In Vitro Babies at Risk for Brain Disorders
Feb. 7, 2002 -- In vitro fertilization has blessed couples around the world with babies. But a new study suggests that those babies may be at increased risk of developing neurological disorders, especially cerebral palsy.
"These risks are largely due to the high frequency of twin pregnancies, low birth weight, and prematurity among [IVF] babies," says lead author Bo Stromberg, MD, in a press release. Stromberg is an associate professor of pediatric neurology at Uppsala University Children's Hospital in Sweden. His paper appears in this week's The Lancet.
IVF is still "a viable option for infertile couples," he tells WebMD. "However, it is our duty to inform them about the risks so they can decide if this is a treatment they can accept."
To reduce that risk, "we strongly suggest that only one fertilized embryo be implanted," Stromberg says.
Researchers have long realized that IVF-conceived babies often result in multiple births, preterm births, and infants born with low birth weights. However, few studies have looked long-term at these babies and their neurological development, says Stromberg.
Cerebral palsy itself has long been linked with multiple births and complications of prematurity, "because these babies are born small and early," says Charles Brill, a pediatric neurologist at Temple Children's Hospital in Philadelphia. "But I've never considered IVF one of the potential causes."
Cerebral palsy is a disorder involving the central nervous system, typically caused by an injury to the brain during infancy. The disorder can be mild, but in its more severe form, there is paralysis and uncontrollable muscle spasms.
Stromberg's results are "a bit disturbing," Brill tells WebMD. "Couples need to have these facts to make an informed decision." And more research is needed to firmly establish the pattern, he adds.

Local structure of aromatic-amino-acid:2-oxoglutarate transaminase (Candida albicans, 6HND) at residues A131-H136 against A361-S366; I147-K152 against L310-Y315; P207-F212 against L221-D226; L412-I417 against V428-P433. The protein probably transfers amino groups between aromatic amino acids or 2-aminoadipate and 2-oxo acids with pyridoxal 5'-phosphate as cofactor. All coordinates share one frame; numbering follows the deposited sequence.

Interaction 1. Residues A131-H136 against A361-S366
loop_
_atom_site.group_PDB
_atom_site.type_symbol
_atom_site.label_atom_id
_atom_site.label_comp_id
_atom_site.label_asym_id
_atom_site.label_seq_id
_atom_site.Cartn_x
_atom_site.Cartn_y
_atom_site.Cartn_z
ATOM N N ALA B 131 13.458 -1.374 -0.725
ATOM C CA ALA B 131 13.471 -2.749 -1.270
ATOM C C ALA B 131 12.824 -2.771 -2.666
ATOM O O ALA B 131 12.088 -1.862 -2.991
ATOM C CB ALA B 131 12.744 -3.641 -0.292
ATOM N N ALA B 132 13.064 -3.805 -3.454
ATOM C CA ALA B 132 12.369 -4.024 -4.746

The study itself involved analysis of records for 5,680 IVF babies born between 1982 and 1995. The children with various disabilities were enrolled at 26 rehabilitation centers in Sweden. Researchers also looked at a data from a nationwide register of blind and other severely visually impaired children.
Their aim was to look for patterns of severe neurological disabilities, mental retardation, and severe visual defects in these children.
They found that the most frequent diagnoses were cerebral palsy, developmental delay, congenital malformation, mental retardation, chromosomal aberration, and behavioral disorders.
But when they took a closer look at 2,060 twins in this group, they found that IVF children -- especially twins -- were nearly three times more likely to have cerebral palsy than children in the general population, says Stromberg.
IVF children also had a four-fold increased risk of developmental delay.
Other factors, like the mother's age, did not seem to increase risk for neurological problems, says Stromberg.
"The results of this study are important," writes David L. Healy, an obstetrics/gynecology professor at Monash University in Melbourne, Victoria, in an accompanying editorial. "If the high prevalence is a true result, then the question is whether the IVF process is deficient in some way."